Upon Bunny’s death in 1971, Heather became thrust towards a leadership role, a mere seven years after her first day in work. Heather refers to her status over the next years as a “gap filler”, diverting her attention variously to Human Resources, Sales and gaining British Standards accreditations. As modest as this description sounds, her approach of adding or enhancing systems to produce continuous performance improvements in different areas sound more like the actions of a trouble-shooter, adding value to the business and maintaining the family interest.

Within months, she and CSG would find themselves at the centre of an emergency making national headlines that many observers, Heather included, believed would shape the very future of the whole waste industry.

It was February 1972 and police were called to a site near a children’s playground in Nuneaton to find 36 drums of highly toxic sodium cyanide ash dumped on open ground. The incident made front-page news and resulted in an emergency debate in the House of Commons the next day. Sweetways, a CSG subsidiary had been engaged by the authorities to move the material to our Botley site, where it was safely treated.

MPs were calling for reform of an industry that had failed to prevent an incident that could potentially have resulted in a major tragedy but many in the industry seemed resistant, aware that stronger regulation threatened to disrupt their livelihoods. CSG had to decide if it was better to position itself as a more responsible operator, with the expectation that tougher legislation would gain more business in the longer term, or add its voice to those keen to maintain the status quo. Unanimously, the Board chose the former option, embracing the brave new world of regulation and greater professionalism.

From today’s perspective, it seems as if it was an obvious choice but ours is a perspective shaped, in part, by that decision. It must have taken a great deal of courage to see through the uncertainties and dissenting voices to choose to reject the comfortable certainties of the past and invite a huge level of change, based on little more than a belief that that’s where opportunity lay.

Today, 45 years on, Heather is sanguine about the seismic shift that she and her fellow Board members saw coming.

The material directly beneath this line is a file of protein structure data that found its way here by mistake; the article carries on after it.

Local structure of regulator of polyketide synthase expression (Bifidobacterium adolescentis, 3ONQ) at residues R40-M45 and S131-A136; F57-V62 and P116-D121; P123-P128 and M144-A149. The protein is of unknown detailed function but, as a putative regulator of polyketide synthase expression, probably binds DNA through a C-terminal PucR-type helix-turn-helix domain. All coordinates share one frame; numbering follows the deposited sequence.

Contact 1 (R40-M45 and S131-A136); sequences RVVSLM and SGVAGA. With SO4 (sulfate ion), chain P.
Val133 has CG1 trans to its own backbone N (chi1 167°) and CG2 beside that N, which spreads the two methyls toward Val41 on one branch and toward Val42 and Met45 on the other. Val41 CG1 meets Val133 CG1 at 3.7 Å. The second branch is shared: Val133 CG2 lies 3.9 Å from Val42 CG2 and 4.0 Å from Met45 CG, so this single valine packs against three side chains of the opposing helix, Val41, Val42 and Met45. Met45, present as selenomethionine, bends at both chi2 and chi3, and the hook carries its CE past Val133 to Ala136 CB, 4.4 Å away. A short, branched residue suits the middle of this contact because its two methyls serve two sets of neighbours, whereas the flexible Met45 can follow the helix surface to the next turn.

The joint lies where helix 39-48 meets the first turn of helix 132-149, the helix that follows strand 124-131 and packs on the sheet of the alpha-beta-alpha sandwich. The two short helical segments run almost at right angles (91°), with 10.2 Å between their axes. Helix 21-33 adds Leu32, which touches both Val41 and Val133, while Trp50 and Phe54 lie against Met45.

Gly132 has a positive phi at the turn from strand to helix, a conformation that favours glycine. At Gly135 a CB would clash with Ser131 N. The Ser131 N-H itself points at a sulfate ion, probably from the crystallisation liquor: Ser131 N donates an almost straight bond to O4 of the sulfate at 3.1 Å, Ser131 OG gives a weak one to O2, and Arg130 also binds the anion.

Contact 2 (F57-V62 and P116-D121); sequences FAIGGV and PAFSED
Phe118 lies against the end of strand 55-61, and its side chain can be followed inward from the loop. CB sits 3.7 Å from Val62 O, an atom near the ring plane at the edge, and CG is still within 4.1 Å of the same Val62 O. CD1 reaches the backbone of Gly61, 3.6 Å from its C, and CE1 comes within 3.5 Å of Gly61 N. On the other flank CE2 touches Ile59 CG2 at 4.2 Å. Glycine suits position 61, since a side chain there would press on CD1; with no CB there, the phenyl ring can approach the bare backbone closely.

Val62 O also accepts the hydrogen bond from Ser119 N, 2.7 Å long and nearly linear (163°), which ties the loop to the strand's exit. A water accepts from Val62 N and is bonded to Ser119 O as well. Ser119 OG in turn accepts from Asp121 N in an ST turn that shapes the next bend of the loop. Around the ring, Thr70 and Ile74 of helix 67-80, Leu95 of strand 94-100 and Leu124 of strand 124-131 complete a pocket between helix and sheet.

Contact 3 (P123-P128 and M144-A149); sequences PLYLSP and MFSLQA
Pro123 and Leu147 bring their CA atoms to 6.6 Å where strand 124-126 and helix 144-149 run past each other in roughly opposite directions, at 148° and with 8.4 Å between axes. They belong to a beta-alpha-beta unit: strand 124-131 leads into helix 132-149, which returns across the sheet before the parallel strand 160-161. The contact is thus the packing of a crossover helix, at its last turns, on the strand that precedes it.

“I think we all knew there was a need for the industry to be more responsible. The issues we faced were how to achieve that: via what processes and over what timescale? Many of the changes required increased costs or risked turning away business. Of course, we had to make these changes but we also had to remain in the market long enough to see them through.”

History now shows that this single issue heralded many of the changes the waste industry has since undergone: professionalism, consolidation, specialisation, while not alien concepts beforehand, have all become commonplace in the years since 1972.

One thing that hasn’t changed much in all that time is the strong culture within CSG; where employees are still able to think of themselves as part of the ‘extended family’. As in the rest of society, the style has become less deferential, although here too, Heather can claim to have driven this progression.

“My father was always ‘Mr Hart’ and even the Board used to refer to each other in this way. When I started, it was natural to everyone that I’d be greeted ‘Miss Heather’. I was never comfortable with that and preferred just ‘Heather’, so we began to adopt a first-name culture, which still exists today.”

It’s a culture that’s often remarked upon by new starters and it’s one that’s made more evident by the number of people who’ve been on the payroll for twenty, thirty, even fifty years. To Heather, this is more than just a statistic; it’s part of the very essence of CSG.

“The importance of having a mix of different people, with different experiences and backgrounds, each learning from the other, is hugely underestimated.”

Today, CSG has revenues of over £60m and profits of over £4.5m. In such rarefied business circles, the term ‘family business’ is often derided, as shorthand for parochialism or lack of professional impetus. Is CSG really still a family business?

“We’ve always needed professional management at the highest levels – and we’ve backed them – but the involvement of the family adds focus”, Heather insists.

Perhaps the most prominent evidence of CSG’s unique heritage is the Margaret Hart Trust, set up in 1975 by Bunny’s wife, (Heather and Hilary’s mother) as a lasting tribute to CSG’s Founder. The trust was established to provide later-life assistance to any retired CSG employee with over 10 years’ service as well as any current employee who might be long term sick.